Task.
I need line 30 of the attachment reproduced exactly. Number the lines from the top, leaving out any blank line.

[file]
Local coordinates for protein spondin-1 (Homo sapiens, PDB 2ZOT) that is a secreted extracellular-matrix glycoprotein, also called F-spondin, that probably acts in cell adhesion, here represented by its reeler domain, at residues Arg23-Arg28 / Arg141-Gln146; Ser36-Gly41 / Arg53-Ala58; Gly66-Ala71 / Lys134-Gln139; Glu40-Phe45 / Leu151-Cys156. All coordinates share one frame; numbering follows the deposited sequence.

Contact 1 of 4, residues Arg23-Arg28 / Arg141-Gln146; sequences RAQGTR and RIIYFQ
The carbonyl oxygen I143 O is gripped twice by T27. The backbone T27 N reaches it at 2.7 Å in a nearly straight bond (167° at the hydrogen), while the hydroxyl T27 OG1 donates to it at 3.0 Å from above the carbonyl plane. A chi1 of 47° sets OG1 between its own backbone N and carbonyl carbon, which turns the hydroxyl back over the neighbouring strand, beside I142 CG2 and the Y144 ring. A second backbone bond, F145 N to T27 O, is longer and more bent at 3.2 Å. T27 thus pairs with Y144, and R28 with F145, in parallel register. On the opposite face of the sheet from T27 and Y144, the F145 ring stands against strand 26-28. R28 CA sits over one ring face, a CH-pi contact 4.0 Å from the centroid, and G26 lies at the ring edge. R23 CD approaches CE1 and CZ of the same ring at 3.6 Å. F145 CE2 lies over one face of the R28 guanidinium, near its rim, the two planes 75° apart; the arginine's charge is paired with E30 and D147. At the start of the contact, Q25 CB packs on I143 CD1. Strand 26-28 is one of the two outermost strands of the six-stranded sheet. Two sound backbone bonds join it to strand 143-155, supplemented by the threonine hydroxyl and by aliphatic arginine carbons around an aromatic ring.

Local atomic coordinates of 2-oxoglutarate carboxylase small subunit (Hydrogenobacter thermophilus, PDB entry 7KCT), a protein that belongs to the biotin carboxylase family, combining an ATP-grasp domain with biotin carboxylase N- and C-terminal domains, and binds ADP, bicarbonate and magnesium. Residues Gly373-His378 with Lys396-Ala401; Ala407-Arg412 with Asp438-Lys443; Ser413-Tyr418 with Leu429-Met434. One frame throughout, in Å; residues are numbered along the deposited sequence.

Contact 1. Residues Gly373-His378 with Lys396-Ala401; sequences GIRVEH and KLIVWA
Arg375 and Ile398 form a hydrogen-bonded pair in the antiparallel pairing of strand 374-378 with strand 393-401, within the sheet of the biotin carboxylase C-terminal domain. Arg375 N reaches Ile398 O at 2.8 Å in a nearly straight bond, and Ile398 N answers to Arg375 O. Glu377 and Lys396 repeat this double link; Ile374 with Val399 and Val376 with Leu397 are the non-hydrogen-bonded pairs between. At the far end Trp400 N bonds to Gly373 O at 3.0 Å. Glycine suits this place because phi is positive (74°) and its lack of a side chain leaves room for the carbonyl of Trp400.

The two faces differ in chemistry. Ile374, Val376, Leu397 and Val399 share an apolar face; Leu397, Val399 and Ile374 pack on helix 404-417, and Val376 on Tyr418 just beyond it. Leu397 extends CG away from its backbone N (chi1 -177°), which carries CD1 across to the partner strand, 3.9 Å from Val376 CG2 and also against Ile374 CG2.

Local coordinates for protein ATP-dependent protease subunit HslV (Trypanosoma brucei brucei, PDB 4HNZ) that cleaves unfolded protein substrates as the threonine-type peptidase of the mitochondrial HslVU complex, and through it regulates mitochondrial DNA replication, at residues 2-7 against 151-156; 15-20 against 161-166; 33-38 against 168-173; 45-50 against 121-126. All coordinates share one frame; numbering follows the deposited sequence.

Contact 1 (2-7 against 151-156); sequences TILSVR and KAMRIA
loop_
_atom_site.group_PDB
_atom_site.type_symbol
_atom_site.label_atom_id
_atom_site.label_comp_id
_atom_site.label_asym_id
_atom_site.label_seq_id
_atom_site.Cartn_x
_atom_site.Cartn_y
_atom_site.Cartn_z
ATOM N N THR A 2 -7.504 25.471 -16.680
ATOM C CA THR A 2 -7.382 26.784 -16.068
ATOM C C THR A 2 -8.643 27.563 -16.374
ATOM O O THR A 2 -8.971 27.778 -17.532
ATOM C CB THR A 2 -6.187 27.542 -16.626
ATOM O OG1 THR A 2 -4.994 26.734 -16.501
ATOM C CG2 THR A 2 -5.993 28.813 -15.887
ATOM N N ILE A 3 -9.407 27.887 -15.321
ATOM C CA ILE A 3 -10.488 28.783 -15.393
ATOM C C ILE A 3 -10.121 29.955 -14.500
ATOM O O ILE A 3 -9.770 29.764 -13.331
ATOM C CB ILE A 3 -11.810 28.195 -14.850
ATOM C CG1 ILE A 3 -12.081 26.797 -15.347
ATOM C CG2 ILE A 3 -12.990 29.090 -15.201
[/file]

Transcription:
ATOM O O ILE A 3 -9.770 29.764 -13.331